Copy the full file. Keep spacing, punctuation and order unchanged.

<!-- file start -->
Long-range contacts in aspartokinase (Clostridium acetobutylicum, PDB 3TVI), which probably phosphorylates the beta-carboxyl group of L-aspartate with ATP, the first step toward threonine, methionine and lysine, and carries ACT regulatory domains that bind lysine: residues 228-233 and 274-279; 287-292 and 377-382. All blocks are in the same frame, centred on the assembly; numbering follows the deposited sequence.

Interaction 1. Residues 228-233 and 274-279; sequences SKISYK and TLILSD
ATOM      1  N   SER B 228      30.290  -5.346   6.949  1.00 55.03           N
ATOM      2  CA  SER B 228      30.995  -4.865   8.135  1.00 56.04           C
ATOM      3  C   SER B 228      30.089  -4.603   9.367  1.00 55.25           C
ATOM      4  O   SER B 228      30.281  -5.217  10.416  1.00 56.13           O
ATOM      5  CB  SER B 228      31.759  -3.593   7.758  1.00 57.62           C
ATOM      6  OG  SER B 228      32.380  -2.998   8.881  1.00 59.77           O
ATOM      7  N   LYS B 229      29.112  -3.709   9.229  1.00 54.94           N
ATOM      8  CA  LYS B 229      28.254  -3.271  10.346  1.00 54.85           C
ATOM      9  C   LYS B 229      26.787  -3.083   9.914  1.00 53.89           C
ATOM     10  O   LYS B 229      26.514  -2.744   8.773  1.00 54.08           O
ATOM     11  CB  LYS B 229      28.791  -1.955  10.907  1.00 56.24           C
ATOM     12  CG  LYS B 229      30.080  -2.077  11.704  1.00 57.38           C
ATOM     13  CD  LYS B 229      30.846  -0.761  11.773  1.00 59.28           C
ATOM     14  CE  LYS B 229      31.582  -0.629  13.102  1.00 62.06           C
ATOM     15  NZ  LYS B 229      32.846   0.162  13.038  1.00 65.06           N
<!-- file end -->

Long-range contacts in aspartokinase (Clostridium acetobutylicum, PDB 3TVI), which probably phosphorylates the beta-carboxyl group of L-aspartate with ATP, the first step toward threonine, methionine and lysine, and carries ACT regulatory domains that bind lysine: residues 228-233 and 274-279; 287-292 and 377-382. All blocks are in the same frame, centred on the assembly; numbering follows the deposited sequence.

Interaction 1. Residues 228-233 and 274-279; sequences SKISYK and TLILSD
ATOM      1  N   SER B 228      30.290  -5.346   6.949  1.00 55.03           N
ATOM      2  CA  SER B 228      30.995  -4.865   8.135  1.00 56.04           C
ATOM      3  C   SER B 228      30.089  -4.603   9.367  1.00 55.25           C
ATOM      4  O   SER B 228      30.281  -5.217  10.416  1.00 56.13           O
ATOM      5  CB  SER B 228      31.759  -3.593   7.758  1.00 57.62           C
ATOM      6  OG  SER B 228      32.380  -2.998   8.881  1.00 59.77           O
ATOM      7  N   LYS B 229      29.112  -3.709   9.229  1.00 54.94           N
ATOM      8  CA  LYS B 229      28.254  -3.271  10.346  1.00 54.85           C
ATOM      9  C   LYS B 229      26.787  -3.083   9.914  1.00 53.89           C
ATOM     10  O   LYS B 229      26.514  -2.744   8.773  1.00 54.08           O
ATOM     11  CB  LYS B 229      28.791  -1.955  10.907  1.00 56.24           C
ATOM     12  CG  LYS B 229      30.080  -2.077  11.704  1.00 57.38           C
ATOM     13  CD  LYS B 229      30.846  -0.761  11.773  1.00 59.28           C
ATOM     14  CE  LYS B 229      31.582  -0.629  13.102  1.00 62.06           C
ATOM     15  NZ  LYS B 229      32.846   0.162  13.038  1.00 65.06           N